AIDS is about street children, and child laborers who work for food - often isolated, sad, broken-hearted, physically and sexually abused. In sub-Saharan Africa there are more than 11 million children now orphaned by AIDS. By 2010, UNICEF estimates the number will nearly double as more parents die. Since the first diagnosis in the United States in 1981 the AIDS epidemic has spread to every corner of the world. This disease is stealing away our future. Many children orphaned by AIDS have become adults over theses 25 years. Jesus said, "Let the little children come to me, and do not stop them; for it is such as these that the kingdom of heaven belongs." But in many ways these children have been ignored; they live with their trauma, their tremendous needs, with vulnerability, and the world is doing so little to respond. The Christian mission is to build the Kingdom of Heaven but in this respect we are failing.

Consider –over half of all new infections worldwide are among young people between the ages of 15 and 24. Every day, 6,000 young people become infected with HIV – more than five every minute. An HIV positive response is to bring them close, not stop them and squelch their future, for it is our responsibility to ensure that they have what they need to survive and to grow. Theirs is the Kingdom of Heaven. They are our future.

As Christians we struggle with HIV and AIDS. We wrestle with an apparent tension that exists between our Christian mission to invite others to conversion and Jesus example of accepting others without judgment. Our challenge today, after 25 years of living with this disease is to become an HIV positive community – a community that positively joins those living with the disease in working to remove the barriers to finally overcome this dreadful scourge.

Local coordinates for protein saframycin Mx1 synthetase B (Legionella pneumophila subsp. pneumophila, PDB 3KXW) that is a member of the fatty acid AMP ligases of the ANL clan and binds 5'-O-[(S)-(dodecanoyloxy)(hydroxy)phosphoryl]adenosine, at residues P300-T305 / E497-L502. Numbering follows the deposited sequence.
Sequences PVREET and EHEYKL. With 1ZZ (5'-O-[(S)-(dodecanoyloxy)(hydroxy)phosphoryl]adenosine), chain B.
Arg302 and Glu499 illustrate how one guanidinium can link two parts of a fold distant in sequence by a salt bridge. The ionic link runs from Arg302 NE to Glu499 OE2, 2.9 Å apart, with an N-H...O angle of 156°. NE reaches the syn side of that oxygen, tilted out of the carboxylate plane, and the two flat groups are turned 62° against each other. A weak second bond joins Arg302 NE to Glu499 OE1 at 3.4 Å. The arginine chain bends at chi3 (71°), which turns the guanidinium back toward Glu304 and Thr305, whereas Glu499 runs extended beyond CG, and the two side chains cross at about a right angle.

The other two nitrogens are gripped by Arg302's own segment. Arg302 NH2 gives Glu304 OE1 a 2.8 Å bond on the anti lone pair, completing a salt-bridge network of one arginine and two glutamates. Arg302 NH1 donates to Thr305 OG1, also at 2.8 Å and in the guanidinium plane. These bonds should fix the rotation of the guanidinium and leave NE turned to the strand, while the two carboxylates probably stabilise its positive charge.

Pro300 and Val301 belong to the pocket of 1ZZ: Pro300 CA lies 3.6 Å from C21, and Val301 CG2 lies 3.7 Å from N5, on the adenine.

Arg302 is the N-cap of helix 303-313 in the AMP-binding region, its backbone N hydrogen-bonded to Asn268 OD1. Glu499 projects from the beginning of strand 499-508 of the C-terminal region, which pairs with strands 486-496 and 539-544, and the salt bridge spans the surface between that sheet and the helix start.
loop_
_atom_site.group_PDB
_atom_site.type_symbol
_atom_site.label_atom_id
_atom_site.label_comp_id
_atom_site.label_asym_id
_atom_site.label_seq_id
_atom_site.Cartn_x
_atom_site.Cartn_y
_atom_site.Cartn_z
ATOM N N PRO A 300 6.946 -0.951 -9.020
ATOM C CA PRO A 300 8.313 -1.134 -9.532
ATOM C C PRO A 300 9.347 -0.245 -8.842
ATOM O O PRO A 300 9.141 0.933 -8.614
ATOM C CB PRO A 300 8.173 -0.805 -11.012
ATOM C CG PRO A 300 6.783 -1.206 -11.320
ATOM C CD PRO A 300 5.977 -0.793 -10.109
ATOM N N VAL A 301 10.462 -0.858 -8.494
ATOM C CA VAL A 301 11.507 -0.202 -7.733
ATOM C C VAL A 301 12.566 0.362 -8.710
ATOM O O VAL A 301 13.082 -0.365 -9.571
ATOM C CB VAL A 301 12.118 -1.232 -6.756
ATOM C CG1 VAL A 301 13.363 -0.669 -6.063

Liberato Bautista, in his article, “Scale Up, Lighten the Burden” wrote: It is time we scale up our efforts to address this pandemic. It is scaling up of political will as much as financial outlays and technical know-how. It is scaling up of organizational infrastructures so that responses to the epidemic are increased and their delivery more efficient. It is scaling up of education on prevention and eradication of stigma and discrimination.

Though some progress has been made in prevention, treatment and care of HIV/AIDS many barriers still exist and must be removed:

  • The barrier to access treatment, if the world has the technology, it is amoral to not use it to save lives.
  • The barrier of inadequate funding.
  • The barriers of poverty, powerlessness and gender inequity.
  • The barriers to our own willingness to become HIV positive people.